The 0.5 mile carry from Deer Pond to Third Lake is located directly across the pond on its southern shore. Once in Third Lake paddlers can access Second Lake by water and from there travel to First Lake using a short carry trail. On the northern shore of First Lake near its western end is the 0.4 mile carry to Grassy Pond.
We chose the other direction and traveled from Third Lake to Fourth Lake and then to Fifth Lake can be reached by paddling through the culvert under the roadway, or during high water portaging over the road. Paddlers can reach Sixth and Seventh Lake directly from Fifth Lake. We chose to camp at the only site on Fifth Lake assuming seclusion but were unaware of the dirt road passing behind the campsite. On our 1st day there were bikers and one lost hiker. The campsites were a little rough but the lake was pretty.
Eric worked hard at fishing and was finally rewarded when Kathryn suggested he use pieces of hot dog near the downed tree.
Eric caught 25+ sunfish and shiners (some possibly more than once). Kid fishing at it’s best.
We toured Sixth and Seventh Lakes on Tuesday evening.
Matt and Skip
Generally good weather, although rained one day. Bugs were not bad except for deer flies on the portage. We heard and saw lots of loons; swimming, fishing, flying from pond to pond and making defensive displays to distract Skip and Matt when they inadvertently got too close to a family unit. At least 5 of them swimming, dancing and flying past our campsite all the time. Very cool. Heard owls and various warblers. Because the campsite hadn’t had a lot of use (we think we were actually the first), no black bears in evidence. Leeches in the water were a deterrent to a lot of swimming, though we did swim some and the water was very warm.
Kathryn doing a little tent house-keeping.
After breakfast Wednesday morning Matt and Skip hiked out to the parking lot; Matt to return home and Skip to meet his brother-in-law, Steve. Skip and Steve paddled around the Chain of Lakes Rain. Mid-afternoon rain moved and we sat under the tarps and played cards and cooked our dinner of Mac & Cheese and hot dogs. The evening cleared out and the next morning displayed a clear and calm Fifth Lake.
Thursday morning we opted to portage out along the road rather than paddling back to Third Lake. It took about 60 minutes of easy walking.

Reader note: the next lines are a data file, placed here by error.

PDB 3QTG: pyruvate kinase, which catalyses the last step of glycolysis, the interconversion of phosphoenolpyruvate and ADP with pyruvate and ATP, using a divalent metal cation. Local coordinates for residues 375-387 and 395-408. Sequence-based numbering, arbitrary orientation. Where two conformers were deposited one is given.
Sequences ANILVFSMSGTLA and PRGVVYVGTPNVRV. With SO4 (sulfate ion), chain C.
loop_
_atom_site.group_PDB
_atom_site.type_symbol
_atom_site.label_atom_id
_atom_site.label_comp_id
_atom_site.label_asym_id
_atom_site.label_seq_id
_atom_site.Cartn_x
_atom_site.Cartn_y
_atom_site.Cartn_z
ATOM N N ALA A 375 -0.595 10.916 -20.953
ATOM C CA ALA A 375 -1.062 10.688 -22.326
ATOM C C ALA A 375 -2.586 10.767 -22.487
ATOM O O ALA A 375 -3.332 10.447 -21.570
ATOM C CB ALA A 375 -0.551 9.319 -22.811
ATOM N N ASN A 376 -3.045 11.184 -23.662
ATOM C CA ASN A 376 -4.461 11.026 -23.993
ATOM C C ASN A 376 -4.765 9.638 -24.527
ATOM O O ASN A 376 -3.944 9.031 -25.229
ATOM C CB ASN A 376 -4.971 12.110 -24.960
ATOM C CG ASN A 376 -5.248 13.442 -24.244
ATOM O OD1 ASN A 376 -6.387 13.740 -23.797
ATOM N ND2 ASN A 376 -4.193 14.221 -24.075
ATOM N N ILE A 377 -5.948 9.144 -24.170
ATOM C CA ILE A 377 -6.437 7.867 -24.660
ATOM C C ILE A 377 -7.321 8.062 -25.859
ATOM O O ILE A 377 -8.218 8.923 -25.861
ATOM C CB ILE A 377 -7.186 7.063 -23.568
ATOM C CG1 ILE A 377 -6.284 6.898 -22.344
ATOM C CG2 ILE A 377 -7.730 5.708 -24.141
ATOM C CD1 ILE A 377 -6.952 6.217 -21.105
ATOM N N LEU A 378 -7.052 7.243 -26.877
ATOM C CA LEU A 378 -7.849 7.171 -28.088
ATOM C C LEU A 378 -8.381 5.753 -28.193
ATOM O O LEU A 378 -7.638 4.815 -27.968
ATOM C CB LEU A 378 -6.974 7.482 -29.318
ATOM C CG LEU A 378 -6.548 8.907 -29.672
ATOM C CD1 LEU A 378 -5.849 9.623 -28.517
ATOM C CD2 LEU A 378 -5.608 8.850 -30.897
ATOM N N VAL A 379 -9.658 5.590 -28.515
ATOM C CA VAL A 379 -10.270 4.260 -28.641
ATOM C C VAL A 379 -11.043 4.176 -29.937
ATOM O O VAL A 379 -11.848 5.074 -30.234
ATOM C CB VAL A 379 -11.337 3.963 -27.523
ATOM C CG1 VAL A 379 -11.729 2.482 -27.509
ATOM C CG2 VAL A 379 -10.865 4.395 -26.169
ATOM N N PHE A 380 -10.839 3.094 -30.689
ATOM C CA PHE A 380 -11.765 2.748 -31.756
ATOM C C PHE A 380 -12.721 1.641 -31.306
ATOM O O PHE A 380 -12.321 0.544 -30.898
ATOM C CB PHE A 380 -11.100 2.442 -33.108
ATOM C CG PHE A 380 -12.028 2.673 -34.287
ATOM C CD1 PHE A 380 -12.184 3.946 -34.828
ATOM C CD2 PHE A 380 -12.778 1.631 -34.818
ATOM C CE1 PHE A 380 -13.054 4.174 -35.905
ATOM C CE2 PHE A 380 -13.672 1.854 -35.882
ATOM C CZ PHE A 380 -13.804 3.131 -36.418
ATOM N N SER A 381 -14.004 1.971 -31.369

Eric closed out his summer lacrosse season this week. The team was short-handed with no subs and played a Rome team with 17 players and 4 coaches; losing 16-1. He played every position during the game, even doing a few face-offs (which were frequent due to the scoring). Eric managed one good shot on goal that was blocked by the goalie. Trevor had the only successful goal. Overall HP didn’t manage to take very many shots. The kids showed improvement through the season. There were 5 boys that never played before and several 5th graders, so there was lots of room for improvement.
Eric looking a little despondent after the game.
Eric is again taking two weeks of swim lessons at MVCC this summer. We told him he was taking swim lessons until he became a life guard so he would have that option as a summer job when he got older. He hasn’t been ecstatic about doing the lessons, but last summer he managed to be one of the kids graduating to level 4. He is learning new strokes (butterfly and breast stroke so far) and doing well.
We had a rainy Friday and the local fireworks were postponed until Sunday night. Friday I worked on diagnosing our failed internet. The thunderstorms we had during the week knocked out a router and modem. I managed to get replacement parts swapped in time to keep my Internet addicted wife from suffering a breakdown. She said she needs internet access to get to recipes – otherwise we are regulated to hot dogs and Mac & Cheese.
Saturday and Sunday were gorgeous days. Eric went to a buddy’s house to play on Saturday while Kathryn and I did a lot of yard and home projects. Saturday I finished mowing our pasture. Saturday night we had an old friend, Rich Roman, over for dinner and played pitch. Saturday night our neighbor’s cows escaped their pasture and several of them visited our yard. The dogs went nuts about 11pm and we assumed a raccoon or something similar. I turned on all our floodlights, but never saw a cow. Sunday AM we found that the cows had punched up the lawn pretty good along our fence line. They ate several branches off a plum and pear tree. Fortunately they found their way out of the yard during the night and they were returned to their own pasture in the morning.
Sunday Kathyrn/Eric/I took turns mowing our lawn. I repaired the broken cable on our garage door. I weeded in the garden. We have lettuce, spinach, lots of green tomatoes and nothing to eat yet. Sunday night we hosted Fusco’s for dinner and then went to watch the Boonville fireworks.
Friday afternoon HPE held their Moving Up ceremony for the 5th graders leaving HP Elementary and graduating to the 6th grade / Middle School.
Eric received recognition for achieving the President’s Physical Fitness award.
Eric had a singing part in “I am a small part of the world.” Starting with 6 singers, then 12, then the entire 5th grade.
Kathryn, Eric and Jen.
Good job. We are all proud of Eric’s performance K-5. We gave Eric a Rubik’s cube and a trampoline as graduation presents. We got it mostly assembled on Friday evening. We still have to stitch the bottom of the safety netting to trampoline, but it was secure enough for some test jumping.